Category Archives: Comics

And Then I Read: JIMMY OLSEN #1

Image © DC Comics. Written by Matt Fraction, art by Steve Lieber,
colors by Nathan Fairbairn, letters by Clayton Cowles.

As soon as I saw the cover of this comic I had a feeling I’d enjoy it, and I was right. Here, as in the distant past when he had his own title previously, Superman’s Pal is played for humor while getting into lots of trouble. Writer Matt Fraction also takes some time to explore Jimmy’s roots in Metropolis, as in the opening sequence, but the main story is Jimmy attempting to survive jumping out of a spaceship above the Earth without a parachute. As usual, everything goes wrong to an amusing degree, and even Superman’s rescue isn’t entirely successful.

Jimmy’s boss Perry White has every right to fire him, but settles for another solution to his Olsen problem: sending Jimmy on assignment…apparently a 12-issue series of assignments…beginning with Gotham City.

The art by Steve Lieber hits all the right notes, the script by Fraction is clever and entertaining. The colors by Fairbairn and letters by Cowles add to the fun, making this the most appealing new DC comic I’ve read in a while. Recommended.

And Then I Read: HASHTAG: DANGER #4

Main story by Tom Peyer & Chris Giarrusso. Backup by Paul Constant & Fred Harper with colors by Lee Loughridge and letters by Rob Steen. Cover by Richard Williams.

Once again the cover of this comic has nothing to do with the contents, but ain’t it a beauty!

As a parody of super-hero teams, the three members of Hashtag: Danger are amusing. Even their bickering is entertaining. When they run into a trio of impostors who look just like them, things get complicated, particularly when the impostors turn out to be better at the team thing than they are. Also better at the time-travel thing. Fun story.

The Snelson backup is a strange one, more an anecdote than a story, though it advances the title character in his inability to do the stand-up comedy he thinks he’s great at. I wouldn’t pay him either!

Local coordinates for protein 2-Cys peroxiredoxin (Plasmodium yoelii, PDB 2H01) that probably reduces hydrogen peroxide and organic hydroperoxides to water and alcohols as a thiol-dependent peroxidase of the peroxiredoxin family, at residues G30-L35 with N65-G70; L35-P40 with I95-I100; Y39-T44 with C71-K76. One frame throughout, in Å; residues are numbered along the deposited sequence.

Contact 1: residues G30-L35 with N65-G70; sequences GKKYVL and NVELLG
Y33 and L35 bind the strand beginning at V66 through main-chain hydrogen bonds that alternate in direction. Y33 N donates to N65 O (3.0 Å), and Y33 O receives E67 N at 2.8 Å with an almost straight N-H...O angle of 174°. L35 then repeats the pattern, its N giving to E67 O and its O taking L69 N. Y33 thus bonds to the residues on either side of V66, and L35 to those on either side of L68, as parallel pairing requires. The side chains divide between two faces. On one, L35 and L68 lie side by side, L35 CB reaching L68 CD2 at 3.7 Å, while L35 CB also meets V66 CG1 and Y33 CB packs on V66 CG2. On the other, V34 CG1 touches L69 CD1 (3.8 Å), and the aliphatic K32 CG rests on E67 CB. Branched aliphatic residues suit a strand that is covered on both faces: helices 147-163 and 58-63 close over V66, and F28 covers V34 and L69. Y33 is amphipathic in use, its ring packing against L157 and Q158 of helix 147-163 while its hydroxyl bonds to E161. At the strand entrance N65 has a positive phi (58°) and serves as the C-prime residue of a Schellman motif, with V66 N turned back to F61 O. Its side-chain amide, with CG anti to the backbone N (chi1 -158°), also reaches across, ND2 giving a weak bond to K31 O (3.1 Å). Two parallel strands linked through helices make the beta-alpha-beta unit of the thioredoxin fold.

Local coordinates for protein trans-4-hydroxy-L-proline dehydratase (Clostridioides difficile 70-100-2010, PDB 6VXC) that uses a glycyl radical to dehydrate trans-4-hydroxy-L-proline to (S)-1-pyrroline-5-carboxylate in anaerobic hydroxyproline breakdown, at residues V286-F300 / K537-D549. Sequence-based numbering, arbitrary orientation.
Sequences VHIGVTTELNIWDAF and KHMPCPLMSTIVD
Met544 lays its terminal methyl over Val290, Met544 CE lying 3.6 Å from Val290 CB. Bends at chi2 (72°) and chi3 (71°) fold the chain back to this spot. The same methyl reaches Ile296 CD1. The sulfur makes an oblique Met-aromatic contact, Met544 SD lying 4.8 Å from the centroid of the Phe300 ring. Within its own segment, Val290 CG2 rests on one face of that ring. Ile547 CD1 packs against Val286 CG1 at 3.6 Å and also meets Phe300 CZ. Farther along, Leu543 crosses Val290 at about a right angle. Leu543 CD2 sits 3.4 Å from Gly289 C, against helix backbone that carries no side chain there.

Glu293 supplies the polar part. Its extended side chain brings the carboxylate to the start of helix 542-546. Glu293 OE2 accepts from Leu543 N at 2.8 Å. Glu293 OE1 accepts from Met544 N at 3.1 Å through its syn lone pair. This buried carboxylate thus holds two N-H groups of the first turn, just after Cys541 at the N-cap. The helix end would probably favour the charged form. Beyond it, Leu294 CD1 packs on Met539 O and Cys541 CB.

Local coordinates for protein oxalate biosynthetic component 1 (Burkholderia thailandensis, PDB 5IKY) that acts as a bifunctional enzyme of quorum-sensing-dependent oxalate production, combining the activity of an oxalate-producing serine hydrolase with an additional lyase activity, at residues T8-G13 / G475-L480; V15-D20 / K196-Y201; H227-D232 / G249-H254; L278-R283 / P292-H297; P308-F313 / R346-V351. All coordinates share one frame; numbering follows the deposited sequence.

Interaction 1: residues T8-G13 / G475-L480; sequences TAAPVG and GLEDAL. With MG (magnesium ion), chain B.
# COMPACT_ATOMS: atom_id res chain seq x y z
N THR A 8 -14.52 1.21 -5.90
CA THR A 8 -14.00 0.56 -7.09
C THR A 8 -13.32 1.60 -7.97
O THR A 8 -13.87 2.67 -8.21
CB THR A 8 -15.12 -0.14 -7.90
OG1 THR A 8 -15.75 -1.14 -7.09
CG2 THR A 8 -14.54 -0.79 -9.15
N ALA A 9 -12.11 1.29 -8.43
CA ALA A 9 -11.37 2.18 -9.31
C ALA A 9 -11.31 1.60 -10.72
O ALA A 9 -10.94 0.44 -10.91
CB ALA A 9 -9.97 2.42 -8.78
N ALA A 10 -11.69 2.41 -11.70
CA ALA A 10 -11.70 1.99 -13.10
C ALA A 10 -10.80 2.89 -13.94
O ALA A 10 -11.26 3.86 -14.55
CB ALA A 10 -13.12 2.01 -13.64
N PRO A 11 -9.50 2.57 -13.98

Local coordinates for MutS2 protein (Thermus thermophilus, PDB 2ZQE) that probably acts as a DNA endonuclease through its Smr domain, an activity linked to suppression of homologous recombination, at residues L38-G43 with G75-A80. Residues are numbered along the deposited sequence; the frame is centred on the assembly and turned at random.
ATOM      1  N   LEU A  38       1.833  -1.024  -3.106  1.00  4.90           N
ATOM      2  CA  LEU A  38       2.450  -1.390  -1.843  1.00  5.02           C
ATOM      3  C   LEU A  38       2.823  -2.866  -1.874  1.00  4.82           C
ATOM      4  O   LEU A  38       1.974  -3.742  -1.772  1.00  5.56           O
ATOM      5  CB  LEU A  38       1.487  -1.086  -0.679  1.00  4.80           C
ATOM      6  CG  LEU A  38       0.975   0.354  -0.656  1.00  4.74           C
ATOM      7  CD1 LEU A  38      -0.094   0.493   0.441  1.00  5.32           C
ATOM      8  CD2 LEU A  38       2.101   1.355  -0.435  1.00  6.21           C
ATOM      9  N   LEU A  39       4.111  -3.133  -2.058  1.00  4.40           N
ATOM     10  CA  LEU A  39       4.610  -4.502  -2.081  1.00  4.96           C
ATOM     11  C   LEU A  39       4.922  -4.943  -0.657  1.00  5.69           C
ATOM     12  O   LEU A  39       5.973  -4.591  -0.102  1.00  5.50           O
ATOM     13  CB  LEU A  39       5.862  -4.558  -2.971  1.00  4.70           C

Lead story written by Stuart Moore, art by Alberto Ponticelli, colors by Giulia Brusco. Backup written by Tyrone Finch, art by Mauricet, colors by Lee Loughridge. Letters on both by Rob Steen.

This book continues to combine disparate genres and characters in an entertaining way. It opens in a 1975 where Martians have conquered the Earth (or at least New York City), and they are staging a battle between two captives: street fighter Lynda Darrk and martial arts master Jackson Li. Their other prisoner, Brita, has recently arrived from 2,000 years ago, and is a warrior herself. Before long, Brita and Lynda are back in Brita’s time where a super-intelligent monkey is making trouble. The Martians are there, too, but what happened to Jackson Li?

The backup, Major Ursa, is about a bear who has gained high intelligence through being sent into space as an experiment. Now he holds the key to further space travel, even though he’s being treated as slave labor. Ursa has an ally in Selma, another cog in the space program machine. Can the two of them sneak into the waiting space ship and get it airborne?

I’m not sure why these ideas work, but they do. Recommended.

And Then I Read: GREEN LANTERN #9

Image © DC Comics. Written by Grant Morrison, art by Liam Sharp,
colors by Steve Oliff, letters by Tom Orzechowski.

Grant Morrison is having fun with this series and the dusty, forgotten characters from ancient DC issues too. The first half of the book has a group of superheroes called the United Planets Superwatch overmatched by a new gamma-radiation-spewing enemy, the Qwa-Man or Mad Lantern. This group is made up of one-appearance heroes mainly from Superman-related titles. (I only know this from reading it online.) United Planets is connected to the Legion of Super-Heroes in the 30th century. Qwa-Man appears to be unstoppable.

Meanwhile, Hal Jordan is having a fantasy heroic quest vacation on the planet Athmoora with a warrior woman and a demonic satyr as companions. They are up against a fearsome enemy who gradually becomes familiar to Hal. Without spoiling things, I’ll just say the two storylines connect at the end with more interesting characters from Grant’s imagination.

The writing, art, colors and letters are all top-notch in this series, and it’s a pleasure to read. Highly recommended, and this is a good jumping-on point.


Written by Paul Constant, art by Alan Robinson & Randy Elliott,
colors by Felipe Sobreiro, letters by Rob Steen.

The jocks from the 1980s continue to struggle with life in the present they’ve arrived at thanks to cryogenic freezing by their high-school nerd nemesis Alvin, now the CEO of a major electronics company. They’re staying with the former girlfriend of Steve, a situation which can’t last long…unless Steve is able to rekindle that relationship. Trouble is, there’s now a huge age difference between them. Meanwhile, Chad has a new plan to get revenge and compensation from Alvin, since they found out where he lives. The backup story is about Jenny, and equally entertaining. Two text stories by Carol Lay and Mariah McCourt are worth reading, too. A fine effort by everyone involved, even if two of the leads are massive jerks.